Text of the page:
Headed South, Snowbird? Consider Packing Your Car on the Auto Train

Jim Cameron Jim Cameron 8-2-16

Jim Cameron

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Since 1971, you’ve been able to travel by train to Florida with your car, avoiding the mayhem of Interstate 95. And although the service is now run by Amtrak, it actually started as a private enterprise.

How It Got Started

Trains carrying passengers and their cars have been used in Europe for decades, but in the early 1970s, the U.S. Department of Transportation conducted a study of long distance rail travel to avoid the problems of the oil crisis.

In 1971, Eugene Garfield took the idea and started the Auto-Train Corporation, buying his own fleet of locomotives, Pullman sleepers, dome car-coaches and dining cars.

Slambo Autorack

Photo by Sean Lamb (Wikimedia User: Slambo)

The open end of a two-level autorack undergoing repairs in Tacoma, Washington (2004)

Most important, he acquired 62 bilevel autorack cars. He set up shop in Lorton, Virginia, just south of Washington, and right off of I-95.

The train’s southern terminus was Sanford, Florida, near Orlando’s Disney World, which had opened months earlier.

The overnight run was a popular alternative to the two-day drive, and soon a complementary service for folks from the Midwest started running from Louisville, Kentucky.

That additional train didn’t draw the expected crowds and, combined with climbing crew costs and a few derailments, the private Auto-Train Corp. was in bankruptcy by April 1981.

After a couple of years with no service, Amtrak stepped in, acquiring the stations and some of the rolling stock.

Eventually the older “Heritage Fleet” passenger coaches and sleepers were replaced with double-deck Superliner cars and the old autoracks were updated to 80 enclosed car-carriers, each carrying 10 vehicles. There’s also a special area for motorcycles.

Photo by English Wikipedia User:Rails

Auto Train autoracks lined up at their loading ramps. (2010 photo)

What It’s Like

Passengers heading north or south must be at the departure station by 2 p.m. when the cars are loaded. Passengers board a half-hour later and the trains depart at 4 p.m. With 18 passenger cars and 33 car-carriers, the train is almost three-quarters of a mile long, making it the longest passenger train in the world.

At midnight, the northbound and southbound trains meet in Florence, South Carolina, for refueling and crew change before continuing on through the night.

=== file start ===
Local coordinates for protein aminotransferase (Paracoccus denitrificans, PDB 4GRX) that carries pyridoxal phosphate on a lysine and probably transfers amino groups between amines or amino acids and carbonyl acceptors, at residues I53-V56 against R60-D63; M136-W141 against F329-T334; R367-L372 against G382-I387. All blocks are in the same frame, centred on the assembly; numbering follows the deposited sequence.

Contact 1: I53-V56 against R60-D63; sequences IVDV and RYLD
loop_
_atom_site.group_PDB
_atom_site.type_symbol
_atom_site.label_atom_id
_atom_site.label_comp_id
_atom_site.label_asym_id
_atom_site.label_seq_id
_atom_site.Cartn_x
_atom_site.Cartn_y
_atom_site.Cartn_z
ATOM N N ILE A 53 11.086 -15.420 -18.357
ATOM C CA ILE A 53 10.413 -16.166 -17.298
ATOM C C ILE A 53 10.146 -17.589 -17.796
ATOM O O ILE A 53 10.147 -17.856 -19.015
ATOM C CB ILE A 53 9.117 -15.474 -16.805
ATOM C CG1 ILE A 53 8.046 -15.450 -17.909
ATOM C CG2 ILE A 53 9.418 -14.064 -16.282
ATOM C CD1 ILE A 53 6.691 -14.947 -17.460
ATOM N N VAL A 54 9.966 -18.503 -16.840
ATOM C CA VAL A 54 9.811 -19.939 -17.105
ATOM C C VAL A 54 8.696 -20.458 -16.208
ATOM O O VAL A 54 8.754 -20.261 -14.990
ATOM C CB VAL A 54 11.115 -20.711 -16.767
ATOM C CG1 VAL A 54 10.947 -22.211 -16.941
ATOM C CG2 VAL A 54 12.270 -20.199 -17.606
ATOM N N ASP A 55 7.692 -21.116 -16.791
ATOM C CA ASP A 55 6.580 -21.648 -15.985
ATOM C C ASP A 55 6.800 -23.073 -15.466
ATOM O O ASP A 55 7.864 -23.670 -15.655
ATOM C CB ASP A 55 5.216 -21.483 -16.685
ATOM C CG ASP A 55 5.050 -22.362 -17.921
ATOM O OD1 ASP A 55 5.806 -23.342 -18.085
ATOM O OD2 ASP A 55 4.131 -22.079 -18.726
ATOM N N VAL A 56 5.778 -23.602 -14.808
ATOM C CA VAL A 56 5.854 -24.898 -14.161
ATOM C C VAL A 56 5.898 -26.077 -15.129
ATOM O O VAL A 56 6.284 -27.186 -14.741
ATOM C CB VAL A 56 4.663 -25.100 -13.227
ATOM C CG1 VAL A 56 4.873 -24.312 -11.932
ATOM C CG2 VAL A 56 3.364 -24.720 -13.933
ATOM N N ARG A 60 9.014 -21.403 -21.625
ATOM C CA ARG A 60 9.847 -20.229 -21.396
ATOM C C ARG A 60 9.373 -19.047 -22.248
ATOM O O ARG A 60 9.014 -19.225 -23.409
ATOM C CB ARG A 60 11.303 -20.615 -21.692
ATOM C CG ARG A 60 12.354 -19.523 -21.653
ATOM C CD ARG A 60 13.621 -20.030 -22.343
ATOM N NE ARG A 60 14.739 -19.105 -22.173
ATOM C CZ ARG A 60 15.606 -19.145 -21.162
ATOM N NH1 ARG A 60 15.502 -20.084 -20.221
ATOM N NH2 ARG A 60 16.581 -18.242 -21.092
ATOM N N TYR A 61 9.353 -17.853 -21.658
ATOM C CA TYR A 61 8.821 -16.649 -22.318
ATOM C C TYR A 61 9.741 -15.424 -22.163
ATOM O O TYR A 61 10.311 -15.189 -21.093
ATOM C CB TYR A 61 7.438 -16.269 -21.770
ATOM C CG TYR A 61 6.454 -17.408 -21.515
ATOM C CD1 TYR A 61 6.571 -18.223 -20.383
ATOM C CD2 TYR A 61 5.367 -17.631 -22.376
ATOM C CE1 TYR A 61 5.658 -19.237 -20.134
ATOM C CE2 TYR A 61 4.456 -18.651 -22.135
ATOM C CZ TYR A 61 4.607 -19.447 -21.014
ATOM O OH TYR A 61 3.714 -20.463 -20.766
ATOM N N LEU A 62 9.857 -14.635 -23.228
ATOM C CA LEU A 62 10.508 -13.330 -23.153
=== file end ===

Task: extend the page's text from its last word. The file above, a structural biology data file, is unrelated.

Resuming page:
The total 855-mile trip takes 17.5 hours, arriving the next morning at 8:30 a.m. Within a couple of hours, the last of the cars is unloaded and you’re on your way.


Pricing depends on the size of your car, how many passengers and the type of accommodation.

Photo by Jason Trew

Amtrak’s Auto Train passing the Railfan platform in Folkston, Georgia (photo uploaded to Wikipedia in July 2005).

But looking at the Amtrak website about a month in advance, transport of the car would cost $258 (motorcycle $146) and anywhere from $89 to $280 per coach passenger.

Or you could opt for a roomette ($455), family bedroom ($561) or Superliner bedroom ($647) — all prices one-way.

Prices vary with demand and sleeping car space sells out fast, despite the high price, as many Auto Train loyalists can’t or won’t fly or have mobility issues.


Sleeping car passengers’ meals are included in their fares, while coach passengers can BYO or dine in the AmCafe. In January, much of the service will be “enhanced,” says the railroad.

In addition to autos, the train will soon accommodate SUVs, vans, small boats or Jet Skis. More sleepers will be added and a variety of food trucks will cater coach passengers needs before departure.

So if you’re a “snow bird,” consider the Auto Train. It sure beats driving on I-95.

See Also

Jim Cameron Jim Cameron 8-2-16

Jim Cameron

Jim Cameron

Jim Cameron has been a Darien resident for more than 25 years. He is the founder of the Commuter Action Group, sits on the Merritt Parkway Conservancy board  and also serves on the Darien RTM and as program director for Darien TV79. The opinions expressed in this column, republished with permission of Hearst CT Media, are only his own. You can reach him at CommuterActionGroup@gmail.com.

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